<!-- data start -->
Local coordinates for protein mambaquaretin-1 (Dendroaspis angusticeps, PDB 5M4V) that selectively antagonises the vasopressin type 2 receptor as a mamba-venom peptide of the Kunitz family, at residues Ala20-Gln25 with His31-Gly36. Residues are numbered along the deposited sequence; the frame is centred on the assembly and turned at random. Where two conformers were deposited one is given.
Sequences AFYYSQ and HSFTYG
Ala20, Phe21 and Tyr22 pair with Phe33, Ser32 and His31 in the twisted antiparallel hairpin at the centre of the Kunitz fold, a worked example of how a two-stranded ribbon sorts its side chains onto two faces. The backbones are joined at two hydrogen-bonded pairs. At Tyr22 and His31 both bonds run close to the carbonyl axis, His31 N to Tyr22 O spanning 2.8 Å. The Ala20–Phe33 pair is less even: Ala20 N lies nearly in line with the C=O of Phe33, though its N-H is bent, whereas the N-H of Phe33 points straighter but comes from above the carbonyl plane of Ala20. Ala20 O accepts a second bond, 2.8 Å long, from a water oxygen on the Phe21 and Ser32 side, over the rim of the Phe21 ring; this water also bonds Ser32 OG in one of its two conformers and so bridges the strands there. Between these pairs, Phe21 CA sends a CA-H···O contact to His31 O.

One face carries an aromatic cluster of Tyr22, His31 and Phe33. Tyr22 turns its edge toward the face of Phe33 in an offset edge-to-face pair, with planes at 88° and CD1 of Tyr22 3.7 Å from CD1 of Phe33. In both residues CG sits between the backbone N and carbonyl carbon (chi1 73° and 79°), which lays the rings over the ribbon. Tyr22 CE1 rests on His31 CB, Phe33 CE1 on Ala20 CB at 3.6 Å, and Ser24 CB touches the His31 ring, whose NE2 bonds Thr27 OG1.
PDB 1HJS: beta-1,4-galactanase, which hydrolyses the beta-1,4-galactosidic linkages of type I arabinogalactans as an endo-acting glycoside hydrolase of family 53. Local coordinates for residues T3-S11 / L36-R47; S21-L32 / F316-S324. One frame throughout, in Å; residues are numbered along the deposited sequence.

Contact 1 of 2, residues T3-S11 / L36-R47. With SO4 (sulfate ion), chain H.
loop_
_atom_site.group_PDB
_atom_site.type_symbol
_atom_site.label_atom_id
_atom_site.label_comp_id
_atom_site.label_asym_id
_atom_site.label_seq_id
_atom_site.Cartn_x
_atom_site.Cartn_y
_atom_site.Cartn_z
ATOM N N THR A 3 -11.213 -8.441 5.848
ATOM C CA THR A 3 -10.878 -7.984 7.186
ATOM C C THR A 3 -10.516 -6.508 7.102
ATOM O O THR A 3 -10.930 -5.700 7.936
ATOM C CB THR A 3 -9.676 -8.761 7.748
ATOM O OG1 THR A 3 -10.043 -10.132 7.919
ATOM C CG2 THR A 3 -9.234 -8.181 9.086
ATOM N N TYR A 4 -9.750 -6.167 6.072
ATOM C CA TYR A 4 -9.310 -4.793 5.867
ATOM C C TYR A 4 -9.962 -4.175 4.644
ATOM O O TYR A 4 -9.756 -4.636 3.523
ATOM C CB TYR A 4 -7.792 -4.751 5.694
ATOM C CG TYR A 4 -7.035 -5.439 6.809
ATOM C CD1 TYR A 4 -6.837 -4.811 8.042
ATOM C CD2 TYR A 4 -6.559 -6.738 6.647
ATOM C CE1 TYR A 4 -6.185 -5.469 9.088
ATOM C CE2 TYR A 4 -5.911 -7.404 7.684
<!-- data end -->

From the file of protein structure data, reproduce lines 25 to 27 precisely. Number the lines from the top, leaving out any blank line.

ATOM C CA TYR A 4 -9.310 -4.793 5.867
ATOM C C TYR A 4 -9.962 -4.175 4.644
ATOM O O TYR A 4 -9.756 -4.636 3.523